Posted on July 26, 2011 - by mira
“In our culture, women are like pearls. They should be hidden and protected,” my Yemeni friend said when I asked her how she felt about covering her face in public.
She put her hands together to emphasize how an oyster hides a pearl within it.
I bought a black balto, a black hijab and a black face veil when I first moved to Yemen. Like every new culture you move to, initially you’re not sure what the social codes are. They can be subtle and enigmatic. Do you smile at strangers to be friendly? Do you try to shake hands? Should you cover your hair in public? In Saudi Arabia, it’s a must. In Yemen, I wasn’t sure.
To be on the safe side, I decided to imitate the local women. So I stopped at a shop on Hadda Street and bought the conservative garment. I slid the balto over my shirt and jeans right there in the store. When I struggled with the hijab, the salesman shrugged; so a woman who was browsing in the shop kindly wrapped it around my head and tucked the end in front of my ear. She said I’d get used to it.
Then she showed me how to put on the face veil. It’s tied or clipped in the back. As much of the face has to be hidden as possible, so it covers even the eyebrows and rests right up against the eyelids, with a slit for the eyes. The second layer is folded back over the head, but if you don’t want your eyes to be seen, or to avoid dusty gushes of wind, you pull it down and see your new world through a dark, hazy mesh.
I went home and straight to the mirror. A dark figure stared back at me. For a split second my mind couldn’t register that it was me, my eyes, looking back at me from that black cover. I could hear my breathing in my ears. I felt overwhelmed. I nearly cried. I’d been erased – me, my identity.
The face and clothes, aren’t they a part of our identity? Don’t we read each other and express ourselves through our faces? The mouth, the eyes express pain, joy and frustration. All erased. I felt like… I wasn’t anyone or anything. It challenged me to the core. It sparked so many philosophical, cultural and identity questions in my mind, and would continue to do so over the years.
I knew and understood the theological arguments supporting veiling – for women to be modestly dressed and not seductive, for their own protection. But is that all women are about? And how many women are not covered but are still respectable and respected? Those theological interpretations of veiling are also challenged by many Muslim men and women.
I respected the women’s choice when they chose to be veiled or defended it. I listened to women who said that covering the face is not a religious requirement but of Saudia Arabian and Iranian cultural influences. I also heard and read arguments against the hijab by Muslim women. Once in Sanaa I heard about exactly 12 prominent Yemeni women who did not cover their hair out of personal conviction.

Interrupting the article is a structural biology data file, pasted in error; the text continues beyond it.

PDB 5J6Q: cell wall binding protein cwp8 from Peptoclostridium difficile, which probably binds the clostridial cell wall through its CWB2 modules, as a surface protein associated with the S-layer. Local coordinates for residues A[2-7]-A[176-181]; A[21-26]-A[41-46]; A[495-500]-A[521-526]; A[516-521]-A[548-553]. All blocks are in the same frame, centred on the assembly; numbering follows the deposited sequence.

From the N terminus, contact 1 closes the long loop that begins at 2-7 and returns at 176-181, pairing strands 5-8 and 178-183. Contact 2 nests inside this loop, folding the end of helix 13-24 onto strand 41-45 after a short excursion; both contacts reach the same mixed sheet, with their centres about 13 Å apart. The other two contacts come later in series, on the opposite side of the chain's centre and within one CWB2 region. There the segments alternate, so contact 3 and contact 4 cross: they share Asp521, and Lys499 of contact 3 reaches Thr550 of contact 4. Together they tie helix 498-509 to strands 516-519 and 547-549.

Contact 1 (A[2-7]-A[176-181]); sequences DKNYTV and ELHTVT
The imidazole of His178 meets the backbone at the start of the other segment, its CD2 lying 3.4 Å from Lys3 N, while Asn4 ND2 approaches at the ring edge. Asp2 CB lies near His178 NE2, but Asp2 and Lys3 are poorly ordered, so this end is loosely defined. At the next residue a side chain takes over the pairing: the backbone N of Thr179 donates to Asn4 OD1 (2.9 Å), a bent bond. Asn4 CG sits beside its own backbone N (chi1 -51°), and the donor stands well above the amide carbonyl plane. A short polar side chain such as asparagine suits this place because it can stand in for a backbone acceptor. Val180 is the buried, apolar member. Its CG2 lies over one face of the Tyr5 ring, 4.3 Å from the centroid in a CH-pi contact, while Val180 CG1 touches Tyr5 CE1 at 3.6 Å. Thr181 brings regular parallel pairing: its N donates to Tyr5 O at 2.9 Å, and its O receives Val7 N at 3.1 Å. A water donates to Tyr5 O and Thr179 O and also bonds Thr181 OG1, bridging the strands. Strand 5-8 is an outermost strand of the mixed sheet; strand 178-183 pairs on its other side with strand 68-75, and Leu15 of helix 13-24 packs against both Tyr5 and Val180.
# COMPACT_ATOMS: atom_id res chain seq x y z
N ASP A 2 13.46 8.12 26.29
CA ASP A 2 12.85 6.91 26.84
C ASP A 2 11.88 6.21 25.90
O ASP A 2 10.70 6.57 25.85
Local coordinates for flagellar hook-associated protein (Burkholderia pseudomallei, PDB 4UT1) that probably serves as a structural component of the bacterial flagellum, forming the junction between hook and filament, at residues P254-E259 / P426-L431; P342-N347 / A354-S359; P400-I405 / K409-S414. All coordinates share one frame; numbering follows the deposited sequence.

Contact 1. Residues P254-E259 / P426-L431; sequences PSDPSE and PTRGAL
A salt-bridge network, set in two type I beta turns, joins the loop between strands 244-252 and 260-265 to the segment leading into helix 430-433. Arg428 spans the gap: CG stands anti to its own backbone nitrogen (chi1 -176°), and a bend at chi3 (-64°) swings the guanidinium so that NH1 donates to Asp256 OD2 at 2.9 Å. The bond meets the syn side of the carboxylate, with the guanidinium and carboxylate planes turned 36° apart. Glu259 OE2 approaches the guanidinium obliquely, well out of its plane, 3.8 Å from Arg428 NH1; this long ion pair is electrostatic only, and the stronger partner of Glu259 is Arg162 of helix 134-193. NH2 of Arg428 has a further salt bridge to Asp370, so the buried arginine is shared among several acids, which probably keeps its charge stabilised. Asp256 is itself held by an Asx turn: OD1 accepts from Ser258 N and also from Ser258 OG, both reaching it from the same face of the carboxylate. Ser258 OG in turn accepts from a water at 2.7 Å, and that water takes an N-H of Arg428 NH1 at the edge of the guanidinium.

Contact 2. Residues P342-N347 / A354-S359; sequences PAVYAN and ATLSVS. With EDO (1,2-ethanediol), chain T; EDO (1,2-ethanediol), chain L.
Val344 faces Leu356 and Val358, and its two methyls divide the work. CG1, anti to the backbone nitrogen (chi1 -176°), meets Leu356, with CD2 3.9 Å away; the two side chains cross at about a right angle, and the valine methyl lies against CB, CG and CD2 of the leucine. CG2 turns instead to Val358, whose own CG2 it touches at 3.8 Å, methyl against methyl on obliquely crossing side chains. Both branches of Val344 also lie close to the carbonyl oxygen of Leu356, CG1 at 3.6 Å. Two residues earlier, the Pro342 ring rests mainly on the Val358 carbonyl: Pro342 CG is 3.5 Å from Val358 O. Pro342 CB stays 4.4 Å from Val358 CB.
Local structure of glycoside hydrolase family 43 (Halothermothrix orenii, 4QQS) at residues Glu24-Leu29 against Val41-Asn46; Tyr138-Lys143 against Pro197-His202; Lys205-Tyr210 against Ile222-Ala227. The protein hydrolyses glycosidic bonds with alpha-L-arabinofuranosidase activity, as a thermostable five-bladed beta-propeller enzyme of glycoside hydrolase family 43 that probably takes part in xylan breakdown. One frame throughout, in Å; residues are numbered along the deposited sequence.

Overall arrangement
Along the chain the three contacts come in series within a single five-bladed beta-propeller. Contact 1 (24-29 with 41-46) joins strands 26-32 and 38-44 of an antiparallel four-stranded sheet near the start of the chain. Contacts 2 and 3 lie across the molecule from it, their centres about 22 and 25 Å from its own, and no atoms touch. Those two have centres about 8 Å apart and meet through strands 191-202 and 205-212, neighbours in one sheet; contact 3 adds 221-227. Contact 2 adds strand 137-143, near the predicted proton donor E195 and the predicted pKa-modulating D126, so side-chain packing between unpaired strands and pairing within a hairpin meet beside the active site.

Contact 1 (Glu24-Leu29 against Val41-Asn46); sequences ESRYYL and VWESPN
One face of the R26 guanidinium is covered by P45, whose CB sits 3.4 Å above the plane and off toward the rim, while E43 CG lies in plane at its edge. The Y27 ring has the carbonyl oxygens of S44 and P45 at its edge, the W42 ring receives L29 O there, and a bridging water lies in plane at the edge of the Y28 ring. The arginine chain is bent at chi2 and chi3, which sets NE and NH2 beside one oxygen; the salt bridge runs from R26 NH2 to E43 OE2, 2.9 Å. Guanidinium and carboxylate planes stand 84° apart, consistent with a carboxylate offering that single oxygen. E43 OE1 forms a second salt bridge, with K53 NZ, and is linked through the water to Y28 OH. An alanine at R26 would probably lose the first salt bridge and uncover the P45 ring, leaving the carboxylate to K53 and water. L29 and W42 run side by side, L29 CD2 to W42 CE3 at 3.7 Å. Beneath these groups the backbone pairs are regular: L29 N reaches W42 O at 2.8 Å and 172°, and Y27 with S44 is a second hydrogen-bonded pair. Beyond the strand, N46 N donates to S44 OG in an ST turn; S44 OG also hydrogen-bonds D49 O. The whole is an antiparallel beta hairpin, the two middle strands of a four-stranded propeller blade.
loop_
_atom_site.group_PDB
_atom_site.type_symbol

“I feel safer with the veil,” a student would say.
Harassment of women is common in Yemen. While it rarely extended to physical contact, women got harassed just for being in public – perhaps men’s way of enforcing the social code of keeping women modest and/or at home.
The veil also gives Yemeni women greater freedom of movement. Many men don’t allow their wives or daughters to leave the house. Some who do, do so on the condition that the women cover their faces. For many women, for the privilege of studying English, working or going to college, covering their face is a small price to pay.
So I understood when women said they felt safer. But other women challenged that belief.
“It doesn’t protect you. It’s better to uncover your face,” a student once argued.
“When I used to go out with my face covered, men harassed me. Then I decided not to cover my face, and I found that I got harassed less, maybe because I seemed more confident. When women are fully covered, they’re more mysterious to men, or maybe they appear weaker, so they get harassed.”
A pearl, a flower and a butterfly
I’ve heard, I think, most analogies of women. Women are like flowers; women are like butterflies. Even the feminist ones, like Sylvia Plath’s The Bell Jar.
Yes, there are times when I’ve felt like a butterfly or a flower, or even like I was trapped in a bell jar, or as precious as a pearl.
And yes, butterflies are beautiful and graceful and fragile, but I didn’t want to be seen and not heard.
Flowers smell great and are also colorful and attractive, but I didn’t want to be put on a pedestal, to be picked, or to be part of a bouquet. And besides, all flowers wilt.
Nor did I want to be a snake or a witch or… what else?
(And what are some analogies of men, anyway? I couldn’t think of even one.)
I didn’t want to be hidden and protected like a pearl.
Still, I wanted to experience what it would be like to be fully covered and to go through all that trouble, every day, to erase myself from existence. Was I going to feel like a pearl?
Read more posts in the series: Yemen Journey: A personal narrative of my life in Yemen
Stay tuned for the rest of the story. This is a new series on my life in Yemen, to be updated every Tuesday and Friday (unless I’m on the road and internet-less). Send me your questions or share your thoughts in the comments; I’d love to read them. What are some analogies of men and women? What is your reaction to the story?
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